The Observers

Venezuela-Colombia border: A look back at several months of conflict in Apure State

The Observers spoke to Luisa, who fled from Venezuela to Colombia to seek refuge from ongoing bombings.
The Observers spoke to Luisa, who fled from Venezuela to Colombia to seek refuge from ongoing bombings. © Observers

Nearly 5,000 Venezuelans crossed the Arauca River to Colombia between the end of March and the beginning of April. They fled to seek refuge from the Venezuelan army intervention in their region, the state of Apure, to hunt down Colombian armed groups. More than two months after the start of the conflict, many of the displaced have returned to Venezuela and several soldiers held by the armed groups have been released. The Observers took a look at these weeks of conflict in a border region plagued by trafficking.

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The military operation launched on March 21 in the Apure region led to several weeks of conflict between the Venezuelan armed forces and the Frente Decimo, a dissident group of the FARC, former Colombian guerrilla group. Nearly 5,000 inhabitants of the affected area fled to the Colombian town of Arauquita where displaced persons camps were set up.

In an investigation published in April, Human Rights Watch accused Venezuelan security forces of extrajudicial executions, arbitrary arrests and torture. A resident of Apure contacted by our editorial staff in May told us she left Venezuela because of military bombings, but also because she worried the military would attack civilians who had nothing to do with Colombian armed groups.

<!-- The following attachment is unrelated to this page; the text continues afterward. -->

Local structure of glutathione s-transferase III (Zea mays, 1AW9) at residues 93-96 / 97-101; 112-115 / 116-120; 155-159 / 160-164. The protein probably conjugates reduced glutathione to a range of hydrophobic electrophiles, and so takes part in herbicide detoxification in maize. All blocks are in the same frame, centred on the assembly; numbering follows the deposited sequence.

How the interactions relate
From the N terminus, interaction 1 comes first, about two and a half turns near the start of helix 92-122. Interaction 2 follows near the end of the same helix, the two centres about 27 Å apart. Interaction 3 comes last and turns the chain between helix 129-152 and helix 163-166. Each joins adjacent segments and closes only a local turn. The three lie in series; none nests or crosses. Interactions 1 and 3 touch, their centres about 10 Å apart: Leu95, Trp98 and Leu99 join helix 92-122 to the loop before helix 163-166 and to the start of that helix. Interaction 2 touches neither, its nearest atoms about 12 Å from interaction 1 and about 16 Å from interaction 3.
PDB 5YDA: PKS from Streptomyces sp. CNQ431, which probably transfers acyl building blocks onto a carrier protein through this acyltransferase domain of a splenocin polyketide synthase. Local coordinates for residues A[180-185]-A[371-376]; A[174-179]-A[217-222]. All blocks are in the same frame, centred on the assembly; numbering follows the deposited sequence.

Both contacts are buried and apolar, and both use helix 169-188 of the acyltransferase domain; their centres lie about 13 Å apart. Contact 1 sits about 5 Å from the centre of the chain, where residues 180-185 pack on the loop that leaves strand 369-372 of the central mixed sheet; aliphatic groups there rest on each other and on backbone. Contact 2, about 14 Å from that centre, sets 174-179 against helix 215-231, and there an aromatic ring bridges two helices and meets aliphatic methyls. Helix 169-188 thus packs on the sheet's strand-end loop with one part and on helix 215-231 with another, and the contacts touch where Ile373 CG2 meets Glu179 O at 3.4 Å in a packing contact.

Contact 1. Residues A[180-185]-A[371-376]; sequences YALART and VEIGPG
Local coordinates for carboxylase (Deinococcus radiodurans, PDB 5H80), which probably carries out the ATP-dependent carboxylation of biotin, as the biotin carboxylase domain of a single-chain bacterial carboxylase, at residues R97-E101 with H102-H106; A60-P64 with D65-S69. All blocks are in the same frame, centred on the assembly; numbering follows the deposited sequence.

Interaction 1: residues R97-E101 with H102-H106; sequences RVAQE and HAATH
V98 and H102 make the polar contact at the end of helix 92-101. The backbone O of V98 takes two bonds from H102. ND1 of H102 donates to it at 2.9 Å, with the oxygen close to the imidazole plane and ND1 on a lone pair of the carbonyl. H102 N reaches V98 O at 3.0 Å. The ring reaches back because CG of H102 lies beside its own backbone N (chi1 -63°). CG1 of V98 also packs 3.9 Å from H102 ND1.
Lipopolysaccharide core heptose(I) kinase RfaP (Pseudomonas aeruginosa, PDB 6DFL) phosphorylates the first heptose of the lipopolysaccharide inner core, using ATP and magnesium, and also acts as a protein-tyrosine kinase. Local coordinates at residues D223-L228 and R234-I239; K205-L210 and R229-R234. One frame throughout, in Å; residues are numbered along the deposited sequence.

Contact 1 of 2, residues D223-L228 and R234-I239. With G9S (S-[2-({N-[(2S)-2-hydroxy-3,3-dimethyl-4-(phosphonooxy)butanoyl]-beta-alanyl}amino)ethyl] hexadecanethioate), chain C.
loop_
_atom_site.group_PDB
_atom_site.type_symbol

For several years, the border area between Venezuela and Colombia has been marked by the presence of numerous armed groups involved in trafficking. "The drug traffickers use Venezuela as a launching point to international markets," said Bram Ebus, a journalist and consultant with the International Crisis Group. "In Apure, there are multiple armed groups competing to profit from illicit economies with state groups, which are also involved in drug trafficking. The competition increased to the point that there was tension and the Venezuelan army decided to get rid of the most troublesome armed actor."

On May 31, the armed forces freed eight Venezuelan soldiers who were being held by the Frente Decimo. According to official figures, 16 soldiers have been killed since the launch of the operation in Apure.

Since the beginning of May, conflicts in the region have decreased in intensity and many displaced people have returned to their homes in Venezuela.